Highway 180 snowplay traffic

The headlights of cars heading south to Flagstaff form an unending string along Highway 180 on a Sunday evening in January.

In Flagstaff's snowplay news, the year started off with snow on the ground, setting off what has become a predictable pattern: hundreds of cars streaming into the Highway 180 corridor, hours-long traffic backups, snowplayers crowding local roads and neighborhoods, and overwhelmed public safety officials. Facing mounting complaints and frustration, Coconino County Supervisor Art Babbott made a new push for solutions to Flagstaff’s snowplay gridlock. He called a community meeting to brainstorm ideas, then gathered residents, businesses and local agencies into longer term task forces to move forward on viable solutions.

Some of those ideas will be fleshed out in a transportation plan being compiled by the Northern Arizona Intergovernmental Public Transportation Authority. The plan will look at ideas like increasing bus service along Highway 180, limiting highway access to residents and buses during busy times and creating alternate routes to exit the corridor that don’t involve going through Flagstaff.

The Coconino County Board of Supervisors took its own action on the issue, adopting an ordinance change that makes it illegal for anyone to park their car along county roads in the winter. While it applies county-wide, most of the signage for the ordinance will be installed in neighborhoods in the Highway 180 corridor. On a parallel track, the Arizona Department of Transportation installed new signs along a 9-mile section of Highway 180 to discourage snowplayers from parking along the road shoulder. The signs read “Emergency Parking Only.”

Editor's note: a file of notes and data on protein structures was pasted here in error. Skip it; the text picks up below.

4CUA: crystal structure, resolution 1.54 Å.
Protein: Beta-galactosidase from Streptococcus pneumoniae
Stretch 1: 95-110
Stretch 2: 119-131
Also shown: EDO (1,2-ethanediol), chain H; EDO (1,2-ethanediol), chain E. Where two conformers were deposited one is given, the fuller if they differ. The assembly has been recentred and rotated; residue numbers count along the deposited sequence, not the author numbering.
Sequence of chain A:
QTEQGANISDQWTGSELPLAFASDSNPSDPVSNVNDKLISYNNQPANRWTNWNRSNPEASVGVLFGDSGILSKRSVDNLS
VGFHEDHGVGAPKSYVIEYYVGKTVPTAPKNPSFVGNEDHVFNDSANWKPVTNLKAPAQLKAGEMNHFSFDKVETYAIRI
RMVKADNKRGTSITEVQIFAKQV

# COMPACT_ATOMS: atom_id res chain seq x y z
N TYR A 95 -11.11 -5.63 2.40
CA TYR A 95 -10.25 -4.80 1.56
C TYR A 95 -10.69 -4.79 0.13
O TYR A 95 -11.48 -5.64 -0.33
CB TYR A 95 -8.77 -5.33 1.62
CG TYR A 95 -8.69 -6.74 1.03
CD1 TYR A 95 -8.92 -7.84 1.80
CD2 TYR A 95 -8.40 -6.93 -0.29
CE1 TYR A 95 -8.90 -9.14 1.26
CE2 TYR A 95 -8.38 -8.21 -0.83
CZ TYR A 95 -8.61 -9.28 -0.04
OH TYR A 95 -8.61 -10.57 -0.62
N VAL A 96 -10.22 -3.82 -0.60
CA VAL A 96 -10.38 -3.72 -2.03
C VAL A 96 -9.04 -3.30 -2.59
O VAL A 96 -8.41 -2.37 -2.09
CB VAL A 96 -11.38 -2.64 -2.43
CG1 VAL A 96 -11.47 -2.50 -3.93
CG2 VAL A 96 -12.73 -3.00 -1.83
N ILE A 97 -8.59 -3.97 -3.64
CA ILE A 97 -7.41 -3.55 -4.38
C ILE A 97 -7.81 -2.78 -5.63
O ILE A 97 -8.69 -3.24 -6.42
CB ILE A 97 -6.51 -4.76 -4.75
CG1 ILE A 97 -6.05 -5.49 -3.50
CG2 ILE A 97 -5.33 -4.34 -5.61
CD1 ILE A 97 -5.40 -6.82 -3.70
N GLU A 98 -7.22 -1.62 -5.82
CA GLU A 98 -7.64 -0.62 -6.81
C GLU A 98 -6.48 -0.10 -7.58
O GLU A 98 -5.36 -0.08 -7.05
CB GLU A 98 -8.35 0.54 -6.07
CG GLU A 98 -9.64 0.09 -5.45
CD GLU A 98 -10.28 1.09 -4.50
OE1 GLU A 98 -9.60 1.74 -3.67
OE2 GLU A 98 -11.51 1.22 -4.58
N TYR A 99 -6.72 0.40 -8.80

Two other closures will limit snowplay opportunities north of Flagstaff even more. Wing Mountain Snow Play Area announced this summer that it would not operate this winter, and the Forest Service will block access to the cinder pits and 500 off-highway parking spaces. The Forest Service also decided it will close the parking lot at Crowley Pit, an undeveloped snowplay site on the national forest, this winter. With the closure of Wing Mountain, the agency knows that even more traffic will be pushed to Crowley Pit, causing unsafe conditions at the 50-car-capacity area, Coconino National Forest spokesman Brady Smith wrote in an email.

Emery Cowan can be reached at (928) 556-2250 or ecowan@azdailysun.com


Environment, Health and Science Reporter

Emery Cowan writes about science, health and the environment for the Arizona Daily Sun, covering everything from forest restoration to endangered species recovery efforts.

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